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(1) those who have no interest in politics and/or trust in politicians
and have no intention of being involved in the political life of their
colleges, or in society in general; and
(2) those who have developed some interest in political life and would
like to get involved in order to change things.
Variations from specific countries are associated with their views and
perspectives of (1) why they do not develop their interest in the
political life of the country or (2) what way they feel they can
contribute to political developments in their countries, communities
or schools
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» tuition fees for further/higher education and the extent to which
this may foster social injustice.
» The gap between rich and poor has also been cited as a factor
facilitating unequal chances for young people.
» Variations included citing instances or perceptions of unfair
distribution of goods/funds in particular contexts (e.g. English
interviews have referred to the issue of provision of financial
support for immigrants living on benefits while more benefits
should be given to local people).
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Categories of
descriptions
Dimensions of variations
(factors affecting perceptions of inequalities)
Fraser’s
dimensions
Recognition
England
Denmark
Gender
Disposition
Behaviour
Ability
Social
class/background
Nationality/race/
ethnic origins
Language
Ability
Social
class/background
Nationality/race/e
thnic origin,
language
Fairness at school
Motivation
Occupation/profe
ssional
choice/vocational
route
France
Gender
Disposition
Behaviour
Ability
Social
class/background
Nationality/race/e
thnic origins
Language
Germany
Singapore
Nationality/race/et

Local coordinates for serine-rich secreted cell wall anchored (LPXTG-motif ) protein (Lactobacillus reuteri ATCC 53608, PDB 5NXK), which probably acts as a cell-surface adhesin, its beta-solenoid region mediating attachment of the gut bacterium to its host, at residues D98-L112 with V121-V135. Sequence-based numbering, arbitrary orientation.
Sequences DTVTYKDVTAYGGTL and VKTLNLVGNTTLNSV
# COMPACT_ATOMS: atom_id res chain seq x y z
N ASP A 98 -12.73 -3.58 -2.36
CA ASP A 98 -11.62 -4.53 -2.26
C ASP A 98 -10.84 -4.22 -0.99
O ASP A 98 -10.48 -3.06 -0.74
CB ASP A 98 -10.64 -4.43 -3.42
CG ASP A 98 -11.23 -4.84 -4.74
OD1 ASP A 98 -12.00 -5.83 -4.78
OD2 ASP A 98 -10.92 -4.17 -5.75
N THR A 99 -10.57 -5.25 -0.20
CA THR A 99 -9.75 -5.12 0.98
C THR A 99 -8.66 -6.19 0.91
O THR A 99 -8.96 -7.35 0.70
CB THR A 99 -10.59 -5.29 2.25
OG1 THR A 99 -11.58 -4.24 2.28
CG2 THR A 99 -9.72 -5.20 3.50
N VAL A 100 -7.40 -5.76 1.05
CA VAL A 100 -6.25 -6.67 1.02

hnic origins
Status
Dispositions
Social
class/background
Language
Ability/Streaming
(grammar vs
comprehensive
school education)
Gender
Ability
Social
class/background
Nationality/race/et
hnic origins
Language
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Categories of descriptions
Dimensions of variations
Fraser’s dimensions
(factors affecting perceptions of inequalities)
England
Representation
Categorisation of views:
1)Those who have no
interest in politics and/or
trust in politicians and have
no intention of being
involved in political life in
their colleges, or in society
in general;
2)Those who have
developed some interest in
political life and would like
to get involved in order to
change things.
Education is not perceived
as playing a major role in
shaping students’ political
views or facilitating their
interest in politics
Low trust in politicians
affects their motivation to
take a part in the political
life of the country, including
voting.
For those who have an
interest in political
development the major
incentive for being involved
has to do with making sure
the voice of the students is
heard, trying to contribute
to changing things for the
better and defending their
political views
Denmark
Lack of interest in
participating in elections;
Lack of knowledge about
political parties’
programmes;
France
Students’ interest in political
affairs has been facilitated by
(1) family; (2) education; and
(3) students’ own motivations
to represent themselves. Such
a representation could be
achieved by:
Distrust of promises made by
political parties;
1.
2.
Lack of interest in students’
representation bodies in the
colleges (such as students’
3.
councils).